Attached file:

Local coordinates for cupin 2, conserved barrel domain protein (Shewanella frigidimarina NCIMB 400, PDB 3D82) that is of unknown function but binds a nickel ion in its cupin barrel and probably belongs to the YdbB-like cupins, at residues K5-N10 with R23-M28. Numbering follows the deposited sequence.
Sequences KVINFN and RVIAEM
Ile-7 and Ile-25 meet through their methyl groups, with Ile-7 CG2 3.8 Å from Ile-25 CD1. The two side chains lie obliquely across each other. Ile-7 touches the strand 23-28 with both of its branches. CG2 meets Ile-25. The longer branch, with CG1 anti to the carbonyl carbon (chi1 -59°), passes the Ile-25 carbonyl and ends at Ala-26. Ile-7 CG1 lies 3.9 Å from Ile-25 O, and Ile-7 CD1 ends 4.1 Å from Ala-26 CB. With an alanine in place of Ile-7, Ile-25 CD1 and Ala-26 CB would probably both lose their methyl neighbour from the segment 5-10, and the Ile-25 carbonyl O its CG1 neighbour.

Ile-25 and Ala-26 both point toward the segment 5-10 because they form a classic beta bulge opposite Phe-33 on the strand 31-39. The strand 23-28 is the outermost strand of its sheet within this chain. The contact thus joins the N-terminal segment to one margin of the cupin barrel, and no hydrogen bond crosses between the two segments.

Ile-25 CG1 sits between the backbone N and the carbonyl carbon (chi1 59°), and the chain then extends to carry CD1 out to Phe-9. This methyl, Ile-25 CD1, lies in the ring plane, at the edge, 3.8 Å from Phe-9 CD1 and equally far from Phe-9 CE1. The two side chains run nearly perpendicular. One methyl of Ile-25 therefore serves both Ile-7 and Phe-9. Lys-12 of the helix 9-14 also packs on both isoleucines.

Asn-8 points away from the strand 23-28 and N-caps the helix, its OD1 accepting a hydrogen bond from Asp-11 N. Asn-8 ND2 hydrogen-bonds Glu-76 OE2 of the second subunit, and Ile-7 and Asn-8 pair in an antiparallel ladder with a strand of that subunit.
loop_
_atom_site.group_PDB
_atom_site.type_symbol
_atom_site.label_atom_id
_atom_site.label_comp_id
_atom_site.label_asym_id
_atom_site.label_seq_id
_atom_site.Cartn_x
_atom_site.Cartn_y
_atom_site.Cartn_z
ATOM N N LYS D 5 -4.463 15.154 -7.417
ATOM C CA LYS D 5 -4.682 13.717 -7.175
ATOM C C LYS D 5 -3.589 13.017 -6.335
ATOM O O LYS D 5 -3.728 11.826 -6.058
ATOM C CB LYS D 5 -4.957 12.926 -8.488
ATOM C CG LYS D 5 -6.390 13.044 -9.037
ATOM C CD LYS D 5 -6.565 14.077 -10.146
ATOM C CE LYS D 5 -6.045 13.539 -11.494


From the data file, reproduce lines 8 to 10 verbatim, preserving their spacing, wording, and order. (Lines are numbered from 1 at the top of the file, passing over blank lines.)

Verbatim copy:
_atom_site.group_PDB
_atom_site.type_symbol
_atom_site.label_atom_id